If your marriage is going through tough times, you might be considering counseling or divorce as the solution to your problems. But which path should you and your partner take? And will outside advice really help or will it only make things worse?
To answer these questions, you'll need to consider another question: Are you or your partner already determined to separate? If the answer to that question is yes, seeing an adviser will not be very effective and may even be detrimental to your relationship.
Marriage Counseling Requires Two People
Some people might feel that seeking guidance is a way to show that you really tried to save the relationship. Many married people have gone through counseling before they separate. However, this mediation can come too late.
For counseling to work, both partners need to truly want to work things out. If one of them is already checked out of the relationship, seeing a therapist can make things worse. The partner who wants a divorce might view outside advice as a way to "prove" that separation is the answer, leading the other partner to feel deceived and betrayed. This might cause increased bad feelings between the two people and then lead to a messy divorce.
In general, outside advice is very effective for many couples. However, some couples set up an appointment after they have put divorce on the table. Some people use the counselor's office as a place to reveal their desire to split in what they perceive to be a safe place. When this happens, an adviser can't do much to help the couple work through their problems. Both partners need to have the same desire to save their marriage for counseling to have a chance in repairing the relationship.
Marriage Counseling Works Best When It Is Proactive
Many struggling married couples simply wait too long before they decide to undergo counseling. Or they view it as a last resort before ending splitting. This is often not the best way or the right mindset to have when sitting down with an adviser.
If you've been having problems in your marriage for a long time and you both think it's going to ultimately end in counseling or separation, seeking guidance might not make much difference. The best time to seek help is before too many scars and resentments have formed. Seeing a therapist is for preserving something that you still care about, not saving something that's already gone.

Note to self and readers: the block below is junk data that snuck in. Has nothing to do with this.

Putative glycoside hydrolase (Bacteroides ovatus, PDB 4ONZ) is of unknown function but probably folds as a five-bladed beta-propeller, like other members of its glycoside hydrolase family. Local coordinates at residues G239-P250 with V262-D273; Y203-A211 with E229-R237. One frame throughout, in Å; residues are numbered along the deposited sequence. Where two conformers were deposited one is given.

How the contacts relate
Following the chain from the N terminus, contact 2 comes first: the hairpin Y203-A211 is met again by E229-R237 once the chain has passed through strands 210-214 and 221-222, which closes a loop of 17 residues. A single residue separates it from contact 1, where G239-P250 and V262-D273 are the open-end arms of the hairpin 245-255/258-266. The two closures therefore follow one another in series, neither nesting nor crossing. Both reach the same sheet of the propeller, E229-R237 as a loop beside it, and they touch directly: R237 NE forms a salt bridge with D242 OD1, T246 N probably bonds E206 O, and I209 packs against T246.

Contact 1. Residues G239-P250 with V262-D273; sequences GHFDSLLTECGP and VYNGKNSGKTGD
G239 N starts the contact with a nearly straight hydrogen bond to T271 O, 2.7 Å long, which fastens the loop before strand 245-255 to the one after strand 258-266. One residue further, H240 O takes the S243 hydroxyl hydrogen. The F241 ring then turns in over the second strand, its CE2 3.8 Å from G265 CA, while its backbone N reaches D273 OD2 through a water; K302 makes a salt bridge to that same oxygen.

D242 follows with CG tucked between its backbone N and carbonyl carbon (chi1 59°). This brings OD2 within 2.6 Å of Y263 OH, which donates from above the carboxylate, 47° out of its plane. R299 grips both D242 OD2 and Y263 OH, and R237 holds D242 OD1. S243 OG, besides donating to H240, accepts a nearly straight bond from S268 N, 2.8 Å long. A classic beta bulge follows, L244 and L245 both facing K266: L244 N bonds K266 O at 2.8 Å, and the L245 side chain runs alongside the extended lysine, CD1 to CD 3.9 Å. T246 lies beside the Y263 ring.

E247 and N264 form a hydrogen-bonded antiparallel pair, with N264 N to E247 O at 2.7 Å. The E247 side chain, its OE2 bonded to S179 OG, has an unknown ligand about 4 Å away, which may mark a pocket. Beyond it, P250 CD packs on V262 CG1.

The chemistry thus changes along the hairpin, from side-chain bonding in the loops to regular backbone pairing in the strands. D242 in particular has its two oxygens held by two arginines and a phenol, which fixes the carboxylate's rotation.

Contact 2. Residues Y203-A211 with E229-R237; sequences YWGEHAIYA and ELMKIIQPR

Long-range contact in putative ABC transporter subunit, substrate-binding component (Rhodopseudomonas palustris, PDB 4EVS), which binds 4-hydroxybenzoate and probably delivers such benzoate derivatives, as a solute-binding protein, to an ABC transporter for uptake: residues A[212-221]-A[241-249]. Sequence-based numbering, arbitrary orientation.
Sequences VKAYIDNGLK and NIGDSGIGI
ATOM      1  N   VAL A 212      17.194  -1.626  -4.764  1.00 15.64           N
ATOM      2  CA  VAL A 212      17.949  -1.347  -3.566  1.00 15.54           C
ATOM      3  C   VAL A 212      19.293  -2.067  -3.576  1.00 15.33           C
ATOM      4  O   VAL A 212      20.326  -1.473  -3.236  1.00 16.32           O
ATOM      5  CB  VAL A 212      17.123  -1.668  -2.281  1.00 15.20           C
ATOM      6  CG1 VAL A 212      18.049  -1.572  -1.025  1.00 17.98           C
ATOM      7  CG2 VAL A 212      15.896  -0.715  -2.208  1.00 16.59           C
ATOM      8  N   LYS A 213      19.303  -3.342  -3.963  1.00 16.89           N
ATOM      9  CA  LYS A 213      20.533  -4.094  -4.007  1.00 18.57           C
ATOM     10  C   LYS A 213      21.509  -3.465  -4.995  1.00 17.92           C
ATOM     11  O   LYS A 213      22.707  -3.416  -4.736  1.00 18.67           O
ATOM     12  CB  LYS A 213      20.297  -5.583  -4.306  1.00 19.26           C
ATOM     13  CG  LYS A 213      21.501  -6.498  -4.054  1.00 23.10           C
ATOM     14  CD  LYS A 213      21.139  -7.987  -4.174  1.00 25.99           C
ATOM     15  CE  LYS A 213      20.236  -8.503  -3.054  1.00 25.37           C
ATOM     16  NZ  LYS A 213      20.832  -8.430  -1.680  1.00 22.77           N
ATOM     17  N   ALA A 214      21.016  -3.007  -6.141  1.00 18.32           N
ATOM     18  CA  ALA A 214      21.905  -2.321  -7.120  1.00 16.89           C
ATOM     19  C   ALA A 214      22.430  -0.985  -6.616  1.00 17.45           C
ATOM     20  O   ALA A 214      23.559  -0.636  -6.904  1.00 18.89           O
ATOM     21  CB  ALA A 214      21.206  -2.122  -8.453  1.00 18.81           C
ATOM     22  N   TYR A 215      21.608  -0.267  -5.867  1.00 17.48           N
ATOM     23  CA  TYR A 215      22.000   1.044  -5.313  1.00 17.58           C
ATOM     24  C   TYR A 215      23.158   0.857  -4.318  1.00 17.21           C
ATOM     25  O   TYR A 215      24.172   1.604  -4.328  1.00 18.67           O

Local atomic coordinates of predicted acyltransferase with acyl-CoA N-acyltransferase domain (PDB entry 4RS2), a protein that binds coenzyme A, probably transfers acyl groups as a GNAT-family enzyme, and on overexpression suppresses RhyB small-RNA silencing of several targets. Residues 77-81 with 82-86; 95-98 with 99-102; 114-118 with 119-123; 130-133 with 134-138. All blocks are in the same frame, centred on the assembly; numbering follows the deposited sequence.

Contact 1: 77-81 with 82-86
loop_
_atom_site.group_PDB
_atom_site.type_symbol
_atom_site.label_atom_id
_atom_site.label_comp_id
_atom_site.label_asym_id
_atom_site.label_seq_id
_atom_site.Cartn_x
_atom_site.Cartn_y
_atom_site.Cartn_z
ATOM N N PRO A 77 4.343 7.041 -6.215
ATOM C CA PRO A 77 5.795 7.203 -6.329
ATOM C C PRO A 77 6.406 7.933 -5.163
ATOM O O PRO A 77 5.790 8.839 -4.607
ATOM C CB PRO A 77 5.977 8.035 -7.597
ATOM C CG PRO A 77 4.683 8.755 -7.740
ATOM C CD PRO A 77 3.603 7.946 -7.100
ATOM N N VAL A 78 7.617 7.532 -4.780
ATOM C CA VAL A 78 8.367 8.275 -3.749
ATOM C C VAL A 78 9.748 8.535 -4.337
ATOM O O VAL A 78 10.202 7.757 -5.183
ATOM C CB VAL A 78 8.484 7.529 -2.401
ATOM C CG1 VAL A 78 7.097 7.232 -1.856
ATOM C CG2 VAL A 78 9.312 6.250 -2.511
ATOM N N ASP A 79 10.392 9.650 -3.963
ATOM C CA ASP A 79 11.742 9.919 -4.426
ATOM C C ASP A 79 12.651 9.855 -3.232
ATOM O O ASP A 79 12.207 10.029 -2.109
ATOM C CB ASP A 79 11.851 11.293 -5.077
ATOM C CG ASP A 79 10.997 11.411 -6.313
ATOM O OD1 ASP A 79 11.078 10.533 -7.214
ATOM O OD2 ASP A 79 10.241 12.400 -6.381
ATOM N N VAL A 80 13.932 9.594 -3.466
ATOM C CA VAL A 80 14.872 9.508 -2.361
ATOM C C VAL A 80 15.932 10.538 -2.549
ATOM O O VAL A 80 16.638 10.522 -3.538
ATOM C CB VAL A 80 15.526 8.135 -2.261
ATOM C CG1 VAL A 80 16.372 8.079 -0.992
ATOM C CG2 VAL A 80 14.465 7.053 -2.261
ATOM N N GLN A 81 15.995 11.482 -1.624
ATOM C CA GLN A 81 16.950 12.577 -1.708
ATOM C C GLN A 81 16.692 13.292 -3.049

The Pros of Marriage Counseling
When two people are close to separating but both of them want to see if they can make it work with the help of a different perspective, marriage counseling can and does help. Even if the relationship heads towards divorce, getting advice can help both people gain perspective and some emotional skills that will help them through the separation process and afterwards. The key to this is that both people need to be willing to listen, be open to change and accept equal responsibility for the problems they are having.
Marriage Counseling Isn't For Everyone
Certain problems cannot be resolved in the counselor's office. Here are some reasons to not see an adviser:
- Years and years of bad feelings, emotional scars, and baggage that can't be resolved in a few meetings.
- Serious external issues are affecting the marriage, like addiction and mental illnesses that are untreated.
- Physical, verbal, or emotional abuse is present. The abused partner might not feel safe or free to voice his/her true feelings in counseling sessions, leading to nowhere.
It can be a hard decision to decide between counseling or ending your marriage. Ultimately, you'll have to be honest with yourself and your partner. Are you both completely ready to listen, talk things out and perhaps make some changes? Or is one of you ready to move on? Whether you choose to see a therapist or separation, think about the other people involved, such as your children, and if a therapist would help things or make things worse.
For more information on deciding which route is best for you and your partner, you might want to consult 7 Signs You Might Need a Divorce and Where to Start When Considering a Divorce. Talking with an attorney might help, too. Kenny Leigh and Associates is a family law firm that is focused on representing men in both North and South Florida, including Jacksonville, Fleming island, Daytona, Fort Walton Beach, and Boca Raton.